New US Stealth Bomber -- Jane's
The specialist press is reporting that the USAF has a new Stealth Bomber. Space Daily reports that Janes Defense Weekly:
published what it said were exclusive images of a radar-evading bomber being developed by the United States. Jane's said the pictures were of scale mock-ups of a long-range strike aircraft being developed by US firm Lockheed Martin to eventually replace a series of similar "stealth" craft currently in service. The new plane would have a range of some 4,800 kilometres (3,000 miles) without refuelling and be capable of carrying between six and 18 tonnes of ordnance depending on the version, the magazine said.
The report is remarkable for what it does not convey. The key questions are: 1) is the bomber manned? 2) does it use low visual observable technology? What is it's strategic purpose?
Just as the F-22 Raptor is now being regarded as the last manned fighter, the B-2 Spirit was widely regarded as the end of the line for the piloted bomber. The wave of the future was supposed to be heralded by the Boeing X-45 Unmanned Combat Air Vehicle, whose prototype is now flying. However, the X-45 is apparently sized to replace tactical platforms like the F-15 Strike Eagle. The aircraft reported by Janes is in the strategic heavy bomber class. One of its principal features is the ability to fly across the Atlantic (3,000 miles) with an 18 ton bomb load. This means that it will not need to refuel close to target. Air-to-air refueling compromises the stealth mission of a bomber. While the enemy may not be able to detect the bomber, it can see the tanker. Hence, the need for a lot of internal fuel.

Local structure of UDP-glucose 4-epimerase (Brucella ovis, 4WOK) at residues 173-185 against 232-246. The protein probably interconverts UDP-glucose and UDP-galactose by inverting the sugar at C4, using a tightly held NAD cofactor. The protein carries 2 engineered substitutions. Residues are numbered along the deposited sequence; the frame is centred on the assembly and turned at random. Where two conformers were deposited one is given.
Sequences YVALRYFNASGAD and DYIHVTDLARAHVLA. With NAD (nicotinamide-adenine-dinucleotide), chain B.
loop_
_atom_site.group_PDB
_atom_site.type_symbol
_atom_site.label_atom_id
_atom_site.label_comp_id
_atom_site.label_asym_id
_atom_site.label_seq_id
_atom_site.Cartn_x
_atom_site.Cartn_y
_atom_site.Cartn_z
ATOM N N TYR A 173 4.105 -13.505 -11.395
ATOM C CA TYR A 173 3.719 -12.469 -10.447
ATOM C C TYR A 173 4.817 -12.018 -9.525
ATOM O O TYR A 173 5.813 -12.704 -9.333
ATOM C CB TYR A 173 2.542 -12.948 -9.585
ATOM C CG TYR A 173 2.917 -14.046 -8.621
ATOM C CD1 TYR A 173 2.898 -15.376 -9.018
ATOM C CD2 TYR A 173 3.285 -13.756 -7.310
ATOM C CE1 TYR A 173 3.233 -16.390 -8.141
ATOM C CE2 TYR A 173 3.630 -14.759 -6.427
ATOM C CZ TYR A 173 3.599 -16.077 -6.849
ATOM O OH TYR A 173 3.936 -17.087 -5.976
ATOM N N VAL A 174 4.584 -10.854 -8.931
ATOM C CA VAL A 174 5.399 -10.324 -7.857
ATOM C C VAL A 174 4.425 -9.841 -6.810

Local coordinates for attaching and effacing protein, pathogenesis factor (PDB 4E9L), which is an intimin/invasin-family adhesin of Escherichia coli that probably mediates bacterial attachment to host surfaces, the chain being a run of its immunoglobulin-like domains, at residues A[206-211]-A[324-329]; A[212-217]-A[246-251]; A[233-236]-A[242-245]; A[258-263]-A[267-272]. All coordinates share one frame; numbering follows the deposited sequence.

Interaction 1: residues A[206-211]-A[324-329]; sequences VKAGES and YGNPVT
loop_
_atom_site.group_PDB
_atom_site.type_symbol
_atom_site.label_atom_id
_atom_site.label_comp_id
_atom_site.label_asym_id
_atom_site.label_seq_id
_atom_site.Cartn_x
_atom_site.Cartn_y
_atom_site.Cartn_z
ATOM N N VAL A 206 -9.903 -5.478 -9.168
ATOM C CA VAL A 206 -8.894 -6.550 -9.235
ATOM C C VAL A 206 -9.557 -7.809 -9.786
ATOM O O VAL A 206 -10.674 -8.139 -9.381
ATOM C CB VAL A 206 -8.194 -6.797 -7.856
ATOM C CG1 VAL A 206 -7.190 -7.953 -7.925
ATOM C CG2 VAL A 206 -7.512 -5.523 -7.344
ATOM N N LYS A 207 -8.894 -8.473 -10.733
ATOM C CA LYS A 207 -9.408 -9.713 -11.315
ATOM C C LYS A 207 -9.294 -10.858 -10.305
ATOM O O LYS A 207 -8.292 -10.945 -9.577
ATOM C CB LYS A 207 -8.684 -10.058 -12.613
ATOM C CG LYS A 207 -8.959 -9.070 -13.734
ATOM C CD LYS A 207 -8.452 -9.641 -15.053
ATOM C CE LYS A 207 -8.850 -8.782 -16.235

The other unanswered question is whether the new bomber is visually "invisible"; that is, undetectable by the naked eye and infrared devices at tactical ranges. The Boeing Phantom Works was also known to be investigating the so-called Bird of Prey technology, whose name is derived from a science fictional spacecraft from the Star Trek series. Visual invisibility will mean the ability of USAF aircraft to attack targets by day, instead of having to await darkness or bad weather, as is the case with the B-2 Spirit and F-117 Nighthawk. Boeing actually built the Bird of Prey as a black operation more than 10 years ago and declassified the program after deriving the test data.
Bird of Prey
But the most interesting question of all is why? The obvious answer, of course, is to replace the old B-52Hs, which are now reaching the limit of their modernization and tactical usefulness. Yet the USAF rarely introduces a major new aircraft type without linking it to a major development in doctrine and strategy. This new, as yet unspecified aircraft is envisioned to fill a role the general public doesn't quite understand -- yet. The fact that it has reached the mock up stage means that enough people in the services believe in its mission. What that mission is, will soon become clear.